|Publication number||US3960769 A|
|Application number||US 05/444,382|
|Publication date||Jun 1, 1976|
|Filing date||Feb 21, 1974|
|Priority date||Apr 23, 1971|
|Publication number||05444382, 444382, US 3960769 A, US 3960769A, US-A-3960769, US3960769 A, US3960769A|
|Inventors||Heinrich Munzner, Heinrich Heimbach, Werner Korbacher, Werner Peters, Harald Juntgen, Karl Knoblauch, Dieter Zundorf|
|Original Assignee||Bergwerksverband Gmbh|
|Export Citation||BiBTeX, EndNote, RefMan|
|Patent Citations (4), Referenced by (13), Classifications (9)|
|External Links: USPTO, USPTO Assignment, Espacenet|
This is a division of application Ser. No. 161,211 filed July 9, 1971, now U.S. Pat. No. 3,801,513.
This invention relates to a carbon-containing molecular sieve and more particularly to a carbon-containing molecular sieve characterized by its ability to separate small molecular gases from gas mixtures containing the same.
The known silicate molecular sieves are possessed of the property that they can adsorb a single gas from gas mixtures containing the same. The carbon-containing molecular sieves such as those manufactured by pyrolysis of plastics e.g. polyvinylidene chloride, do not evidence any, or evidence only a very slight, selectivity respecting the adsorption of gases having similar gas kinetic molecular diameters, such as for instance oxygen and nitrogen, argon and oxygen or helium and methane. Therefore for carrying out a practical and technical scale separation of oxygen and nitrogen in air, the known carbon-containing molecular sieves are not suitable and especially so since it is difficult to obtain them in large amounts.
The object of the instant invention is to provide a new type of carbon-containing molecular sieve which is characterized in that it can for example adsorb oxygen from air more rapidly than nitrogen.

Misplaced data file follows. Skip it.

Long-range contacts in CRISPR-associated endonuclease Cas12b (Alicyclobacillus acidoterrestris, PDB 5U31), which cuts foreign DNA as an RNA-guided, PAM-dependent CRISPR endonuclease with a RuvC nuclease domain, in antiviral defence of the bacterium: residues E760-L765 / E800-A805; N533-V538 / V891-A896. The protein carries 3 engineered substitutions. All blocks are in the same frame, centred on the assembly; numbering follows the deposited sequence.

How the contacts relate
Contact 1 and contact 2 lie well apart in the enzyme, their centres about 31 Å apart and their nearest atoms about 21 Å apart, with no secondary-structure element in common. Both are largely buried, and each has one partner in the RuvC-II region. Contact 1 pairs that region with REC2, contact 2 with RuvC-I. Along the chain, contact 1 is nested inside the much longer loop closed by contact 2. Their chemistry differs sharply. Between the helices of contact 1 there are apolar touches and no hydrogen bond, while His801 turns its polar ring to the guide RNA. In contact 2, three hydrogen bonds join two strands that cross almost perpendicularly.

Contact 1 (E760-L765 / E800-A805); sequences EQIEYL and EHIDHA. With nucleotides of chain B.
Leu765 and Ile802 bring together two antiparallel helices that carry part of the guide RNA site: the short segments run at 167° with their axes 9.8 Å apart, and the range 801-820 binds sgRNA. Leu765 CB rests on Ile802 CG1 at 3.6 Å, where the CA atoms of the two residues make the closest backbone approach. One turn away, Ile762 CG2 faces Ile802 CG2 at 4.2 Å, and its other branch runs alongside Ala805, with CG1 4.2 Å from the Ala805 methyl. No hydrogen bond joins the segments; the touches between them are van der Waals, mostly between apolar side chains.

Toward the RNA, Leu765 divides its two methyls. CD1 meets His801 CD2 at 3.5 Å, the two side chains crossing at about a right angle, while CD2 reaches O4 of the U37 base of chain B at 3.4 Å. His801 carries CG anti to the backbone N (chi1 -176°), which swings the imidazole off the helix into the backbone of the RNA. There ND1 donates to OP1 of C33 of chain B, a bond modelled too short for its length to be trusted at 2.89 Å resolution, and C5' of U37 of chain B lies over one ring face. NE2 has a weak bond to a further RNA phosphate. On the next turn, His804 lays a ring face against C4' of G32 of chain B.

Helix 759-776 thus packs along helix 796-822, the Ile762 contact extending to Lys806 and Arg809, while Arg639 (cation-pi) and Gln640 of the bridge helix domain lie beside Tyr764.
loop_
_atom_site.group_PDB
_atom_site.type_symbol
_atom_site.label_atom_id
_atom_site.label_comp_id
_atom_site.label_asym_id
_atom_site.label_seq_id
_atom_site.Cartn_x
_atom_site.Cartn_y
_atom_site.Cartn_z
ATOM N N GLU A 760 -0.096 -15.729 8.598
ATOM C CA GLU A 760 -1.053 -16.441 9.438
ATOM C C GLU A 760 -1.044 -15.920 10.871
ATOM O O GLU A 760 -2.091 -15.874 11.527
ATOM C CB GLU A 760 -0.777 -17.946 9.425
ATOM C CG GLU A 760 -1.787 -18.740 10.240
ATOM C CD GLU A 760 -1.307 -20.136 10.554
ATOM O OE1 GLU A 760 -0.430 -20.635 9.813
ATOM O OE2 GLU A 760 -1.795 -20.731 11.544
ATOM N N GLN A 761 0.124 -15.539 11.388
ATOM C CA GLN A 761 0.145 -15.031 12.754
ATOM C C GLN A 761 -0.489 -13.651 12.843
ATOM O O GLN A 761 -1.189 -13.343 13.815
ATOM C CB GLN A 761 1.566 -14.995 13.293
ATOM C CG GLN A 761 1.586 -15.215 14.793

Another object of this invention is to provide a simple and economically feasible method of manufacturing such carbon-containing molecular sieves.
Still another object of this invention is to provide a method for the preparation of such molecular sieves which affords the possibility of setting up large-scale installations for gas separation procedures in connection with which these molecular sieves will be used in ton amounts.
Still another object of this invention is to provide a process for increasing the oxygen content of air to provide concentrations of up to 75% O2.
These and other objects and advantages of the invention will become apparent from a consideration of the following disclosure.
In accordance with the invention it has now been found that coke having a content of volatile components of up to 5%, on being treated for a certain time at 600° - 900°C with a hydrocarbon which splits off carbon, results in the formation of molecular sieves of excellent quality. In accordance with the invention there is now provided a process for manufacturing carbon-containing molecular sieves for use in the separation of small molecular gases, in particular oxygen, from nitrogen, which comprises treating coke having a content of volatile components of up to 5% with a hydrocarbon which splits off carbon at 600° - 900°C whereby narrowing of the pores already present in the coke occurs. The finely dispersed carbon formed is deposited out in the pores of the coke and brings about a further decrease in the pore size of the coke's already relatively small pores.